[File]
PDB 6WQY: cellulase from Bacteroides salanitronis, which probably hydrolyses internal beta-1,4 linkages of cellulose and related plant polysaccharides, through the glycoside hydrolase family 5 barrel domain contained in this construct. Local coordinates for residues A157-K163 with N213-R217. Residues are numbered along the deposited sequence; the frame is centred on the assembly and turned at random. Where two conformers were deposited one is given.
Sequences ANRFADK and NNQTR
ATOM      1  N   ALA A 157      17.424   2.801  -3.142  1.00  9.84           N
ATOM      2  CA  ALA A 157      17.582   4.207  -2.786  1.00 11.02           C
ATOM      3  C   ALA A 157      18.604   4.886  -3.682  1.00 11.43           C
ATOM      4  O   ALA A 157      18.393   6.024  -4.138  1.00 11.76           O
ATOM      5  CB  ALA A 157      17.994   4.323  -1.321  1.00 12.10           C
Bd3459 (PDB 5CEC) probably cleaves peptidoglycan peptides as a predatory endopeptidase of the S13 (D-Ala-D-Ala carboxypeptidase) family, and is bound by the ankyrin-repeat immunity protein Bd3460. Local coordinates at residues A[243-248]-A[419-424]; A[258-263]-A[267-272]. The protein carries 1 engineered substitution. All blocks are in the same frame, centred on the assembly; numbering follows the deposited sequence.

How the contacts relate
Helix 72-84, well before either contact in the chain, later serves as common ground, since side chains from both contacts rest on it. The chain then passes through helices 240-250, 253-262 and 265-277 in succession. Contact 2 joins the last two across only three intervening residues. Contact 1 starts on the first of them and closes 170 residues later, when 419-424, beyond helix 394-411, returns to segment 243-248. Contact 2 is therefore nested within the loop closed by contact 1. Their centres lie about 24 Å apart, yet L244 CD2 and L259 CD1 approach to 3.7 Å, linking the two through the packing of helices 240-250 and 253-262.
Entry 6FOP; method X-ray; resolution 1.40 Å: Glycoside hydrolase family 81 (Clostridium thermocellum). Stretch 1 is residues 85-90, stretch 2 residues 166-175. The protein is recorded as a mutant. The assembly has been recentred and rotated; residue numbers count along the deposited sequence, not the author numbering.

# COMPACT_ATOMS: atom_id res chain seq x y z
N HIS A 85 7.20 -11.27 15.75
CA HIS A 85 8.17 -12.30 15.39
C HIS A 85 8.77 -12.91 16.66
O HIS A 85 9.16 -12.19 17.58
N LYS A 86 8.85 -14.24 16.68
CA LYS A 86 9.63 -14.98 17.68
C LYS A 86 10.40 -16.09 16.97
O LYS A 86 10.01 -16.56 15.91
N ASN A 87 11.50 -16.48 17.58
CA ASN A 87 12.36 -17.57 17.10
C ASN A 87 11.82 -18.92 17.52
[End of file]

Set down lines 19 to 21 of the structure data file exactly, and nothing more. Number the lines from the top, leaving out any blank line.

C LYS A 86 10.40 -16.09 16.97
O LYS A 86 10.01 -16.56 15.91
N ASN A 87 11.50 -16.48 17.58